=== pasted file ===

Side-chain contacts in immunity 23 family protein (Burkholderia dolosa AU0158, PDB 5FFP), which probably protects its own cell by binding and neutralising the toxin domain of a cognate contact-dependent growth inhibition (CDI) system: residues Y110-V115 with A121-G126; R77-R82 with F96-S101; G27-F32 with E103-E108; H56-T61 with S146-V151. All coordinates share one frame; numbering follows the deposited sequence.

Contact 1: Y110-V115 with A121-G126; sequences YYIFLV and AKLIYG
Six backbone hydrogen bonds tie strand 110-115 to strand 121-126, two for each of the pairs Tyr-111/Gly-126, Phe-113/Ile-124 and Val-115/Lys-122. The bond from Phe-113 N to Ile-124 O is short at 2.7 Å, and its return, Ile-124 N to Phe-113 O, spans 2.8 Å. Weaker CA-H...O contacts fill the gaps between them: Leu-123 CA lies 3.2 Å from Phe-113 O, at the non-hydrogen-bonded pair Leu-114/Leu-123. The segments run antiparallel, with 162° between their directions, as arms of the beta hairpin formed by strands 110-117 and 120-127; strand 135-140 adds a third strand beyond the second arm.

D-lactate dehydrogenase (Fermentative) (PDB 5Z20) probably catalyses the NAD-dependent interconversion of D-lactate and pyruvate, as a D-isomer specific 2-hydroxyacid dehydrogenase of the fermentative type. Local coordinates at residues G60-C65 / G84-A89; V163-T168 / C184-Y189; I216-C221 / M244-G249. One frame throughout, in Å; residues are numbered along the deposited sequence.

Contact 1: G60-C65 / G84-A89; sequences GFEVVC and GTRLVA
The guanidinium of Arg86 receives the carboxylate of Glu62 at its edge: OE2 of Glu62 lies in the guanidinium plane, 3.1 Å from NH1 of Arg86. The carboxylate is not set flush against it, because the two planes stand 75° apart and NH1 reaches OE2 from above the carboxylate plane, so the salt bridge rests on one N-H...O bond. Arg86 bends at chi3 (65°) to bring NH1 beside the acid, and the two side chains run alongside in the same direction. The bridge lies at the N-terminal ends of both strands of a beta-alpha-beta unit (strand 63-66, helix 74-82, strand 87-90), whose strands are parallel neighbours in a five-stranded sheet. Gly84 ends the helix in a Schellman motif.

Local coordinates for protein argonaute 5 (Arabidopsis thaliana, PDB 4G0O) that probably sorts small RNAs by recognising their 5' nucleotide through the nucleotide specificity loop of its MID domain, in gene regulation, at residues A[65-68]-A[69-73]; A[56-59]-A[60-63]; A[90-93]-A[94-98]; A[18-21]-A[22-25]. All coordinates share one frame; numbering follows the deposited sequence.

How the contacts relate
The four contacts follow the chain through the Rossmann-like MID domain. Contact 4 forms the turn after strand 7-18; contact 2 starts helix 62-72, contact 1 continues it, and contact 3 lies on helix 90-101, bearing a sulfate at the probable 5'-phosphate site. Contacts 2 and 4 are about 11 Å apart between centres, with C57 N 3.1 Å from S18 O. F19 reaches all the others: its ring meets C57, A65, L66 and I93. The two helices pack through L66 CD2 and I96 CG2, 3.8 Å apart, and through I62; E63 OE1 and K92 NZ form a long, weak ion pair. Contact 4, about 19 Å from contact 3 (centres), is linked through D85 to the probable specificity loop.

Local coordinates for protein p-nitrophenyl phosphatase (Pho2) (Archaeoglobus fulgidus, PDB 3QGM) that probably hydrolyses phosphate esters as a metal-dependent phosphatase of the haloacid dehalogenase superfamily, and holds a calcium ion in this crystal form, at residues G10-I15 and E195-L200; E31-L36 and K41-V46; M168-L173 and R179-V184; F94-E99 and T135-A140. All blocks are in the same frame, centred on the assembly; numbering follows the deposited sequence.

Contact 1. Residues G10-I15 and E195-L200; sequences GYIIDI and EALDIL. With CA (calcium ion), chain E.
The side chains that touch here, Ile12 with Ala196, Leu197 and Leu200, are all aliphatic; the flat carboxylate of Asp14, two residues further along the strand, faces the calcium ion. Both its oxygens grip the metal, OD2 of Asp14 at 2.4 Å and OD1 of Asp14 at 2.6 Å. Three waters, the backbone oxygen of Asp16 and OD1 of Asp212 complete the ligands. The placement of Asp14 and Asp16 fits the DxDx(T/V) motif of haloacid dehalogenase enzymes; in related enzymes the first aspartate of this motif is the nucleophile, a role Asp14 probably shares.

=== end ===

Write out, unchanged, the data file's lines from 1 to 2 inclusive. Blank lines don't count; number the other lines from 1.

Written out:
Side-chain contacts in immunity 23 family protein (Burkholderia dolosa AU0158, PDB 5FFP), which probably protects its own cell by binding and neutralising the toxin domain of a cognate contact-dependent growth inhibition (CDI) system: residues Y110-V115 with A121-G126; R77-R82 with F96-S101; G27-F32 with E103-E108; H56-T61 with S146-V151. All coordinates share one frame; numbering follows the deposited sequence.

Contact 1: Y110-V115 with A121-G126; sequences YYIFLV and AKLIYG